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5 IT fields in demand

With advances in information technology changing how businesses operate, growth in the industry means more careers for skilled workers.

“The world is moving toward specialization,” says Yen Hoe Lee, director of IT for a health care company and an online instructor in the University of Phoenix information technology program. “The more specialized you are, the more valuable you will be.”

Here are five hot IT fields:

Mobile development

Mobile development

The explosion of mobile devices and platforms — almost half of American adults own a smartphone — means the IT industry must keep up with rapidly evolving frameworks, such as iOS® and Android®,  to create mobile applications.

“Mobile development is here to stay, and it’s only going to get more intricate,” says Les Brown, an instructor of web development courses at the Phoenix Main Campus who also helped create the curriculum for the bachelor's in IT – mobile development program. “You [need] a general knowledge of how the frameworks function and how they relate.”

Health care IT

The days of doctors’ offices and hospitals maintaining reams of patient paperwork are dwindling, as the Affordable Care Act requires health care providers to show “meaningful use” of digitized records and computerized organizational systems by 2015.

“We need a new breed of IT folks to make sure these systems are up and running, and to maintain them,” says Lee, who helped develop the curriculum for the associate in health care IT program.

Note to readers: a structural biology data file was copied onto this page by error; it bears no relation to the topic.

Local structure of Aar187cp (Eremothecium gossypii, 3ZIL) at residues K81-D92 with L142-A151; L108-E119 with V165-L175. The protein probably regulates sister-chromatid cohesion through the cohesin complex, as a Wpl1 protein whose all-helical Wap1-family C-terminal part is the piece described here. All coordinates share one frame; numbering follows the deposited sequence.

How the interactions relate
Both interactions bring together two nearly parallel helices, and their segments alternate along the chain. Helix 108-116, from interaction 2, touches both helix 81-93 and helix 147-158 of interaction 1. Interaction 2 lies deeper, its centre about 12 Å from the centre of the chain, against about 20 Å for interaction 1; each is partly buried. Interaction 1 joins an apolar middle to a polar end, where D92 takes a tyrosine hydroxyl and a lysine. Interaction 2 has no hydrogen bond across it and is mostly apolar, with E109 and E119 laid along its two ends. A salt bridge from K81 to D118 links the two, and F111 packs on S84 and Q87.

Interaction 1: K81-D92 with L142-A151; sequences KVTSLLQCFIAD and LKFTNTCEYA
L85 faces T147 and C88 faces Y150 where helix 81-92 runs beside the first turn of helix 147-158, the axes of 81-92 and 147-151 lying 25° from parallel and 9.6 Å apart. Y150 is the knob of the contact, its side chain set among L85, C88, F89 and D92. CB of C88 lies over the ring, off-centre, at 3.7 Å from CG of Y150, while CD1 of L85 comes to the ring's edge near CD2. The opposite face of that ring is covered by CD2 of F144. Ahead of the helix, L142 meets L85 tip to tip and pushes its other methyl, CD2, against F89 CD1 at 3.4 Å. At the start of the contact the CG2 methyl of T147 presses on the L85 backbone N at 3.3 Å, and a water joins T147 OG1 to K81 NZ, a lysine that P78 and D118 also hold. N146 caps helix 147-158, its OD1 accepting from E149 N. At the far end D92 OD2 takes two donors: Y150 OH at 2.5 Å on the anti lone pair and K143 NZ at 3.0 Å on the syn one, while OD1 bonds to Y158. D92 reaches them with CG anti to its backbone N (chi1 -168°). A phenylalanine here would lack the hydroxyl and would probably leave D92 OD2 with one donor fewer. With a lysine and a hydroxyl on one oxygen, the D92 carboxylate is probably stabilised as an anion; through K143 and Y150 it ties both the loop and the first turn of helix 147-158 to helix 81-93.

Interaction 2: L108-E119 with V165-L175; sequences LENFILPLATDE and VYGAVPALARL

“You need to know some of the critical equipment that can’t be turned off. It’s not just a matter of, ‘Oh, I’m going to unplug this,’” he adds. “We need to train a whole set of people who have the IT background but not the medical practice background, or people who have the medical background but who are interested in IT.”

Business analytics

How do you control and use the tons of information processed daily worldwide, also known as big data? For example, according to The Economist, Walmart handles more than 1 million transactions every hour, building databases estimated at more than 2.5 petabytes — essentially 167 times the 35 million books in the Library of Congress.

Figuring out what this avalanche of information means is key for major corporations seeking data analysts who can discover consumer trends and increase organizational efficiency.

“Big data is a big term in the industry, but the movement is going to be very slow,” says Brian Davis, an instructor in the business program at the Phoenix Main Campus. “There will be a big focus from companies like IBM and Oracle on finding people who can extract and understand what all this information means.”

Cloud computing

This allows storage, management and processing of data on the Internet rather than via a local server, and is convenient for businesses to help reduce infrastructure and save money.

The demand for IT professionals with cloud experience is expected to grow 26 percent a year until 2015, according to a 2012 study by research firm IDC, and will create more than 7 million cloud-related vacancies worldwide in that same time period. While there’s no catchall course of study for cloud computing positions, the report noted that training and certification are essential to landing jobs.

Information assurance and security

Keeping user data safe remains a top priority. Professionals in the field help create risk management plans and establish administrative controls to make sure hackers can’t access private information.

“There will always be that issue of how do we keep data safe and away from potential damage,” says Liane Monaco-Christensen, an instructor of business systems analysis courses at the San Diego Campus. “It’s a challenge to the IT industry, and we are taking it back to education to help future candidates.”

Related article:

iOS is a registered trademark of Cisco Systems Inc. and/or its affiliates in the U.S. and certain other countries.
Android is a trademark of Google Inc.